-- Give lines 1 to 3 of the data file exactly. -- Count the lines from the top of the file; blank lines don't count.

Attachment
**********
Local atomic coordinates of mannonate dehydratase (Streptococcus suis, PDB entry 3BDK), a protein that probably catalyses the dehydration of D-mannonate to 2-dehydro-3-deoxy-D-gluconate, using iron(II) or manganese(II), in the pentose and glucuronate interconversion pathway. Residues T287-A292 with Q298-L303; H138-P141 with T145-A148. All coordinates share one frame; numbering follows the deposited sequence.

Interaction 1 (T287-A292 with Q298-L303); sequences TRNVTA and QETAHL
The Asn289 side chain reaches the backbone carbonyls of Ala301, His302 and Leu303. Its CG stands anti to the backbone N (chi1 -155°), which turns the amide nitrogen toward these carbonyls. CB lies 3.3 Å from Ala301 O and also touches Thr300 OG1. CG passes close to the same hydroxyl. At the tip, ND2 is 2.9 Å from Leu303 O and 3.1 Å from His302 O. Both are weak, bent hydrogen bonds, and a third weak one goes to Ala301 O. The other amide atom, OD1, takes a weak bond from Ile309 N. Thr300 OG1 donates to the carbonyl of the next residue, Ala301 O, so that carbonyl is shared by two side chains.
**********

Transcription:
Local atomic coordinates of mannonate dehydratase (Streptococcus suis, PDB entry 3BDK), a protein that probably catalyses the dehydration of D-mannonate to 2-dehydro-3-deoxy-D-gluconate, using iron(II) or manganese(II), in the pentose and glucuronate interconversion pathway. Residues T287-A292 with Q298-L303; H138-P141 with T145-A148. All coordinates share one frame; numbering follows the deposited sequence.

Interaction 1 (T287-A292 with Q298-L303); sequences TRNVTA and QETAHL
The Asn289 side chain reaches the backbone carbonyls of Ala301, His302 and Leu303. Its CG stands anti to the backbone N (chi1 -155°), which turns the amide nitrogen toward these carbonyls. CB lies 3.3 Å from Ala301 O and also touches Thr300 OG1. CG passes close to the same hydroxyl. At the tip, ND2 is 2.9 Å from Leu303 O and 3.1 Å from His302 O. Both are weak, bent hydrogen bonds, and a third weak one goes to Ala301 O. The other amide atom, OD1, takes a weak bond from Ile309 N. Thr300 OG1 donates to the carbonyl of the next residue, Ala301 O, so that carbonyl is shared by two side chains.